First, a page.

For the first time, the National Science Foundation's Green Bank Telescope (GBT) was successfully linked with a network of millimeter-wavelength telescopes, giving a powerful boost to an observatory known as the Global Millimeter VLBI Array. (VLBI stands for Very Long Baseline Interferometry, a technique that allows many widely spaced radio antennas to function as a single telescope.)
An international team of astronomers used this supercharged array to peer into the center of the giant elliptical galaxy M87, which is famous among astronomers for its prominent jet of energetic particles that stream away from its central black hole.
The 100-meter GBT is the world's largest fully steerable radio telescope and the largest single-dish telescope capable of millimeter-wavelength observations. It joined in this international observation to help test two theories of how black holes accelerate material into jets. If the results reveal a change in shape near the base of the jets, from parabolic to conical, then it's believed that they are powered by two separate forces: the magnetic field in the accretion disk and the centrifugal force of the material in the accretion disk. If the shape of the jets is more uniform, then the particles are likely accelerated by the high pressure the material experiences when it falls into the black hole.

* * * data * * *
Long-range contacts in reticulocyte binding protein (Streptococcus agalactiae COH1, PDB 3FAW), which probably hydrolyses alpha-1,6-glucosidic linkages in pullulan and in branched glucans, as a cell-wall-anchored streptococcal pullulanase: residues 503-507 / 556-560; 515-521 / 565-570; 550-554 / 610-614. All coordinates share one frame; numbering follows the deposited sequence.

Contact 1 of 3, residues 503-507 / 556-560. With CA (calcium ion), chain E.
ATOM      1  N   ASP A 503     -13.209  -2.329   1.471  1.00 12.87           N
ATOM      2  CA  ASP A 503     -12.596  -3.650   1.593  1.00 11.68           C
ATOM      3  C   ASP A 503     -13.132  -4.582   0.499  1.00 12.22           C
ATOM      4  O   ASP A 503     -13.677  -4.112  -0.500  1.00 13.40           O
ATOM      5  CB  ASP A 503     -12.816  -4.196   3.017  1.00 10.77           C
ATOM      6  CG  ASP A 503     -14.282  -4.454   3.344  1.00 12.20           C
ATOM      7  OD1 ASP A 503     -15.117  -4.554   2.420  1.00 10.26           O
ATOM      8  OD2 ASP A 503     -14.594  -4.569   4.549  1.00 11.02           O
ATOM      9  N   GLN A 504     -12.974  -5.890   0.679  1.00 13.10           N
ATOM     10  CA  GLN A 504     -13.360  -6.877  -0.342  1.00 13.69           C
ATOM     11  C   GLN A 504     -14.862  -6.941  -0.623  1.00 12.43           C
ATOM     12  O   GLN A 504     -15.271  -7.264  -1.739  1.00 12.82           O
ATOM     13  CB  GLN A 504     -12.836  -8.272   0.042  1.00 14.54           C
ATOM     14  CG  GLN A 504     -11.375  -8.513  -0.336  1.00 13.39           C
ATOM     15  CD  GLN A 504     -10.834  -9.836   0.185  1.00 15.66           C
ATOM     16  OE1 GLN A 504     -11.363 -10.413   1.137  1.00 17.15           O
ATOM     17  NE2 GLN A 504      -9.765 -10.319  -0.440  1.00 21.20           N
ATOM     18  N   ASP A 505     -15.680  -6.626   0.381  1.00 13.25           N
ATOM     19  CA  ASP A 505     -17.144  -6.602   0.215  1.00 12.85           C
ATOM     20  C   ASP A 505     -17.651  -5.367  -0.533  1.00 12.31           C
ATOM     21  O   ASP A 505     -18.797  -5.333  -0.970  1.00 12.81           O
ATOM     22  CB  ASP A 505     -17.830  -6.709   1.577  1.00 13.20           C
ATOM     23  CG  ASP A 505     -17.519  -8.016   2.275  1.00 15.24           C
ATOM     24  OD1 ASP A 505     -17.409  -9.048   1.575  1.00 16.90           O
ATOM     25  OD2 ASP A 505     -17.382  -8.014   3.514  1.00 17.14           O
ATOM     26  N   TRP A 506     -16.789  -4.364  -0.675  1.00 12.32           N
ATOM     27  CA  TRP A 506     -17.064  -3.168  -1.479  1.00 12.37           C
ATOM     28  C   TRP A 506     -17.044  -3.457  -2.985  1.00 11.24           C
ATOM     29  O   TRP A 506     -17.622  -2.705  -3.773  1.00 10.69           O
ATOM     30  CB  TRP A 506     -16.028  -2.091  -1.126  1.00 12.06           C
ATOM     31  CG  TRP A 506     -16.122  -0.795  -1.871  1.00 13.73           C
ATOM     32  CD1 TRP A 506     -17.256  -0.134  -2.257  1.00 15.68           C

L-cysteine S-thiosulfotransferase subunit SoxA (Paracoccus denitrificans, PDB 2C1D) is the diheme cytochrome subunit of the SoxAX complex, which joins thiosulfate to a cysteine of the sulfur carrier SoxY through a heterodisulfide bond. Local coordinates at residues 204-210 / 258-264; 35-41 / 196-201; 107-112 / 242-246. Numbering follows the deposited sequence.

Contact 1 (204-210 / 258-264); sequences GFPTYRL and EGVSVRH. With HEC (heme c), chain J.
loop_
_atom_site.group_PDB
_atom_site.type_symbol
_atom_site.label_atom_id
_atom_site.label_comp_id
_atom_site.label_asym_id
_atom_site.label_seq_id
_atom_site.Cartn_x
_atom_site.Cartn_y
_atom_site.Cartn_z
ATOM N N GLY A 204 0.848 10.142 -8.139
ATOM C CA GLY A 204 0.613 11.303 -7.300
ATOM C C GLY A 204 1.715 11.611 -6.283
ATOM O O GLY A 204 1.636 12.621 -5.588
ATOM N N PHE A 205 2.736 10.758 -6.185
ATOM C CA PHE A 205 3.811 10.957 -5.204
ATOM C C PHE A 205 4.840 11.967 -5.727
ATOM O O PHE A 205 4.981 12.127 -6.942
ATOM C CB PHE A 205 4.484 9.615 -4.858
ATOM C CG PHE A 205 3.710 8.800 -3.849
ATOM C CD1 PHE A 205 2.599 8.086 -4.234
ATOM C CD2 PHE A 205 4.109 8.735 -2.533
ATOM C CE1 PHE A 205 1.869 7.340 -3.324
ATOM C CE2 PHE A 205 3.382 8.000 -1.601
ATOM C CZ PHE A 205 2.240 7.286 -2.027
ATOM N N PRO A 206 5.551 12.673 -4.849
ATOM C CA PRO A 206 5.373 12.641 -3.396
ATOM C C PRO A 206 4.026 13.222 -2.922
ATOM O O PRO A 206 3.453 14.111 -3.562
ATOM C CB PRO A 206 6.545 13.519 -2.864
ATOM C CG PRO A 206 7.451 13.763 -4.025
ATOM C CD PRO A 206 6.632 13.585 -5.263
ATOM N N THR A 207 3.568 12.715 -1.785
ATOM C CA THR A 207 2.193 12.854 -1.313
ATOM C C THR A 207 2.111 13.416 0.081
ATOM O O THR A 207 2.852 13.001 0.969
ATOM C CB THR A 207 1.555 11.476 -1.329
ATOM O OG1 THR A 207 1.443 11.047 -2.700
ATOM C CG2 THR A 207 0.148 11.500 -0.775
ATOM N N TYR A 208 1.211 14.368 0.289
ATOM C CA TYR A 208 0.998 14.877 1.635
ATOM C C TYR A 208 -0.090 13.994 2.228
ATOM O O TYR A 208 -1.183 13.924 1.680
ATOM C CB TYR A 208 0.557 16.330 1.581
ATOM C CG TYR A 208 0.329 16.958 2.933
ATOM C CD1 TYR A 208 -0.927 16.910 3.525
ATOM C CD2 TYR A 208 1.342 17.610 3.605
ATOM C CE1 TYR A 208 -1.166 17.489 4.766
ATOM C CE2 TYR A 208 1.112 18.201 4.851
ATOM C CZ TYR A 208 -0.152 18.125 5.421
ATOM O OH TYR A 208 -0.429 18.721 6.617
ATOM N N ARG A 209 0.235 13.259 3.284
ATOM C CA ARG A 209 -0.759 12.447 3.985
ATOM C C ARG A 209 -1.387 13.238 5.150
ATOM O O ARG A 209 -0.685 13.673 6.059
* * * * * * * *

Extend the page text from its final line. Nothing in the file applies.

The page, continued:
The Global Millimeter VLBI Array normally consists of 13 stations spread across the globe from the United States (including the NRAO's Very Long Baseline Array), to six stations located in Europe. The GBT provides seven times the signal of the next biggest participating telescope. During its inaugural observation, the GBT was selected as the reference antenna because it provided the best and most stable signal. "The addition of the GBT to the GMVA will allow scientists from all around the world to study weaker objects and image material closer to black holes in the center of galaxies," said NRAO astronomer Toney Minter.
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